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viewpoint

Register your right

| Tuesday, March 20, 2018

On March 7th, 1965, approximately 600 people peacefully marched across the Edmund Pettus Bridge. Their goal: expand the franchise to African-Americans across the South and fight unconstitutional barriers to the ballot box through nonviolent protest. The marchers, however, were met with hate and violence, billy clubs and tear gas. Through adversity, they resisted injustice, their efforts culminating in the Voting Rights Act of 1965 and the expansion of voting rights to African-Americans across the country. In Indiana today, we are once against called to resist. Our constitutional right to vote is under assault, and new barriers to the ballot box are being erected.

Since November 8th, 2016, Indiana Secretary of State Connie Lawson has removed 485,321 voters from Indiana’s registration roles, over ten percent of voters statewide. Violating the National Voter Registration Act and stepping over county voter clerks, Lawson’s voter purge targeted those who had not responded to postcards and not voted in the last two elections. While the presumption is that purged voters have moved or changed their names, we have to ask: how many people were merely not paying attention? How many citizens missed the mailing, or never received it? How many voters will show up on election day to discover that their voter registration has been invalidated? In St. Joseph county alone, 27,888 voters, almost 15 percent of the county’s registered voters, were removed from the rolls. And, the voters who were affected live disproportionately in communities of color. The right to vote is an inherent one to American citizens, not one that must be continually used to maintain. In a state that boasted the lowest voter turnout in the nation in 2014, we should be fighting to expand enfranchisement, not perpetuate the purging of rights of our most targeted communities.

This purge was part of a systemic, Republican led, movement to prevent Hoosiers from exercising their right to vote. In April of 2017, Secretary Lawson and the Indiana State Legislature passed SB 442. It authorizes the state to purge people off of the voter rolls using the Kansas Crosscheck program, a system which has been shown to be incorrect 99 percent of the time. Under the law, Indiana counties can now cancel voter registrations after the Crosscheck program — which has been decried by voting scholars and faces multiple lawsuits — determines a voter has moved, and counties are also no longer obligated to send the requisite written confirmation or wait the two general elections before acting. By removing voters from the rolls without providing the required notice, response opportunity and waiting period and by utilizing a fraudulent program in a manner that is not uniform, reasonable and nondiscriminatory, SB 442 is in blatant violation of the National Voter Registration Act.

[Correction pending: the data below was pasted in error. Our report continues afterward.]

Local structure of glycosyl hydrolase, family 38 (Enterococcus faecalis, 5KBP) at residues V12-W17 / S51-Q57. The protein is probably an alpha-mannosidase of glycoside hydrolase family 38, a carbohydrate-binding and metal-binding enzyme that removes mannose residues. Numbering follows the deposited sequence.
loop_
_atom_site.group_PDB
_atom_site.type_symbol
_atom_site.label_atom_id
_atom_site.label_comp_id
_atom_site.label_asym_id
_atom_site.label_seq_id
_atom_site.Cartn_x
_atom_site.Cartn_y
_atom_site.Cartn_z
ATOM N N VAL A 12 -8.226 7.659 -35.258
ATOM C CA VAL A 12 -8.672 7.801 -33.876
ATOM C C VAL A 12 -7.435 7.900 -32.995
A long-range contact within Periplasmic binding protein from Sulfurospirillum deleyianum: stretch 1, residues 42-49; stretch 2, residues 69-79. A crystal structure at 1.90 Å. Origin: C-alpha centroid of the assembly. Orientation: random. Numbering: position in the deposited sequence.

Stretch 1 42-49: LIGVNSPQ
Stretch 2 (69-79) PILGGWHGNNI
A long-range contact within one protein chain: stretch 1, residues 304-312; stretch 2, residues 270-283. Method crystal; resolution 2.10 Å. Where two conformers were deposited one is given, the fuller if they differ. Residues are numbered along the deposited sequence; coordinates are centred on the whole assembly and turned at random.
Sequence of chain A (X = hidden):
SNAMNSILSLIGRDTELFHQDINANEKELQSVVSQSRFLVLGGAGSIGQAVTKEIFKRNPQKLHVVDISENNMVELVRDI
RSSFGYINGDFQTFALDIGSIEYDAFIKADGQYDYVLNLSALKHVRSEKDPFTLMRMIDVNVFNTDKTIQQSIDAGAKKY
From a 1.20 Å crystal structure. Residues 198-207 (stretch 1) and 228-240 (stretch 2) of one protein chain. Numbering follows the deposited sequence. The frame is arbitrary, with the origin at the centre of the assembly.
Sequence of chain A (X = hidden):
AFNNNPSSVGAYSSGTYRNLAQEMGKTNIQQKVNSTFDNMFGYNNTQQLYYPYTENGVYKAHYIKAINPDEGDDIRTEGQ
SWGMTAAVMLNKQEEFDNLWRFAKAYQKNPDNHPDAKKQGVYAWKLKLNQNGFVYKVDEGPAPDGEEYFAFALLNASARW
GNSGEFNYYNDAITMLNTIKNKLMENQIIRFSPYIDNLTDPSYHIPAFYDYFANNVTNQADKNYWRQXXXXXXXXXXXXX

This is not merely a conversation on the law. It is a fundamental challenge to the most simple civic right of hundreds of thousands of Indiana citizens. Voting, especially for marginalized communities, has never been easy, but it is clear that we are witnessing a history of disenfranchisement repeat itself. If we do not push back, more and more Hoosiers will lose their right to vote.

In response to these attacks on our democracy, Register Your Right St. Joseph County was established. Our goal is to re-register the 28,000 people who were purged in St. Joseph County through a community-wide canvassing effort on March 24-25th. To get involved, first, attend the on-campus voter registration training event on March 20th in the Geddes Coffee House, and then, sign up to re-register voters. Re-registration is the first step in creating political consequences for abridging the right that “no American, true to our principles, can deny.” The right to vote.

Steven Higgins

sophomore

Prathm Juneja

junior

Mar. 9

The views expressed in this Letter to the Editor are those of the author and not necessarily those of The Observer.

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